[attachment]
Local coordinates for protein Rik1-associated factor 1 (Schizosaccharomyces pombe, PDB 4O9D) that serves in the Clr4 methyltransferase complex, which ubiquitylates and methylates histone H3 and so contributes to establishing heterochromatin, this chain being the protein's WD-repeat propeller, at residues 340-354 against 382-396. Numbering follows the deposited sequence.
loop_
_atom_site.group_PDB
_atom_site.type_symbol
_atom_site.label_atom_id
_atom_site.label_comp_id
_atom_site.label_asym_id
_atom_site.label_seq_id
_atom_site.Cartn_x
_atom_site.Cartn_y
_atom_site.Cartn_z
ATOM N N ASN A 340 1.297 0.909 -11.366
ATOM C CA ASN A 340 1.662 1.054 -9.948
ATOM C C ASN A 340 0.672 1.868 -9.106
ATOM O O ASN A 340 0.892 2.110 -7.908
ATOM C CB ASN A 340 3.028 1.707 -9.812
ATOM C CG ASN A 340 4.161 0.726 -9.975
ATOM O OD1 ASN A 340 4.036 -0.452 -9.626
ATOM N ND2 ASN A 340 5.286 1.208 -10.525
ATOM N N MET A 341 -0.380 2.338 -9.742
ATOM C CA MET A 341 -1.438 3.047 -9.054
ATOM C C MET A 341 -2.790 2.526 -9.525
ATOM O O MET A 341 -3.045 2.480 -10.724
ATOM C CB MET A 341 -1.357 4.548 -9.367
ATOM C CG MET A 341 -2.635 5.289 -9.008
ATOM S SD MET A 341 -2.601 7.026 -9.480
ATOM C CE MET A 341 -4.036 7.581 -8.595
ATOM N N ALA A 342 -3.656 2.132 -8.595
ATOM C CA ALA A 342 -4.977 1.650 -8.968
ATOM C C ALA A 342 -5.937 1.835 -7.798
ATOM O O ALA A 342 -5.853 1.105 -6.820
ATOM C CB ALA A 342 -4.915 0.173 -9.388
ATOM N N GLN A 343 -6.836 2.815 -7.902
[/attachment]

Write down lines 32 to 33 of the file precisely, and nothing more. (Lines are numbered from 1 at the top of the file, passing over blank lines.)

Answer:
ATOM C CB ALA A 342 -4.915 0.173 -9.388
ATOM N N GLN A 343 -6.836 2.815 -7.902